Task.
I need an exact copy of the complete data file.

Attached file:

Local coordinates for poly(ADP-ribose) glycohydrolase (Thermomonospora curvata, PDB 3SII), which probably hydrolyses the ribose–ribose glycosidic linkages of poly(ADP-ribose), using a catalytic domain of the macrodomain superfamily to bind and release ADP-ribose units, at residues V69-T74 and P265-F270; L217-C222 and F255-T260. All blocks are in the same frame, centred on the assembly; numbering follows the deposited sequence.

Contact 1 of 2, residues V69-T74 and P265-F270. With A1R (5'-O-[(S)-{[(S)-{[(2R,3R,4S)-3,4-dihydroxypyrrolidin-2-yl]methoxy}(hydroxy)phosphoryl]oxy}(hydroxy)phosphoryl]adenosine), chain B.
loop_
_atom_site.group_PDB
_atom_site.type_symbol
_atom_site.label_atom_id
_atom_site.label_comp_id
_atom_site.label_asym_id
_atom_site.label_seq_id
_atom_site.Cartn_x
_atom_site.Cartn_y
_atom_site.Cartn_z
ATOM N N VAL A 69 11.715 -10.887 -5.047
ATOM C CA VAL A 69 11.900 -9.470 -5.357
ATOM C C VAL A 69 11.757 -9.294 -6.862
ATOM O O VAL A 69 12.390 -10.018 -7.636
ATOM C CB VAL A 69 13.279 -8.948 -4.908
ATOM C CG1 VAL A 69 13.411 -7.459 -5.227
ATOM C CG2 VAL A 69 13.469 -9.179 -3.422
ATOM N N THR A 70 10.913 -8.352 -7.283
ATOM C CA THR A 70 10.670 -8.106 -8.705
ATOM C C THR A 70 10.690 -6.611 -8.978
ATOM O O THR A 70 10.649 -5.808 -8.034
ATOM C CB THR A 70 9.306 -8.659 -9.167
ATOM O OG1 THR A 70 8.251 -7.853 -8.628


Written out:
Local coordinates for poly(ADP-ribose) glycohydrolase (Thermomonospora curvata, PDB 3SII), which probably hydrolyses the ribose–ribose glycosidic linkages of poly(ADP-ribose), using a catalytic domain of the macrodomain superfamily to bind and release ADP-ribose units, at residues V69-T74 and P265-F270; L217-C222 and F255-T260. All blocks are in the same frame, centred on the assembly; numbering follows the deposited sequence.

Contact 1 of 2, residues V69-T74 and P265-F270. With A1R (5'-O-[(S)-{[(S)-{[(2R,3R,4S)-3,4-dihydroxypyrrolidin-2-yl]methoxy}(hydroxy)phosphoryl]oxy}(hydroxy)phosphoryl]adenosine), chain B.
loop_
_atom_site.group_PDB
_atom_site.type_symbol
_atom_site.label_atom_id
_atom_site.label_comp_id
_atom_site.label_asym_id
_atom_site.label_seq_id
_atom_site.Cartn_x
_atom_site.Cartn_y
_atom_site.Cartn_z
ATOM N N VAL A 69 11.715 -10.887 -5.047
ATOM C CA VAL A 69 11.900 -9.470 -5.357
ATOM C C VAL A 69 11.757 -9.294 -6.862
ATOM O O VAL A 69 12.390 -10.018 -7.636
ATOM C CB VAL A 69 13.279 -8.948 -4.908
ATOM C CG1 VAL A 69 13.411 -7.459 -5.227
ATOM C CG2 VAL A 69 13.469 -9.179 -3.422
ATOM N N THR A 70 10.913 -8.352 -7.283
ATOM C CA THR A 70 10.670 -8.106 -8.705
ATOM C C THR A 70 10.690 -6.611 -8.978
ATOM O O THR A 70 10.649 -5.808 -8.034
ATOM C CB THR A 70 9.306 -8.659 -9.167
ATOM O OG1 THR A 70 8.251 -7.853 -8.628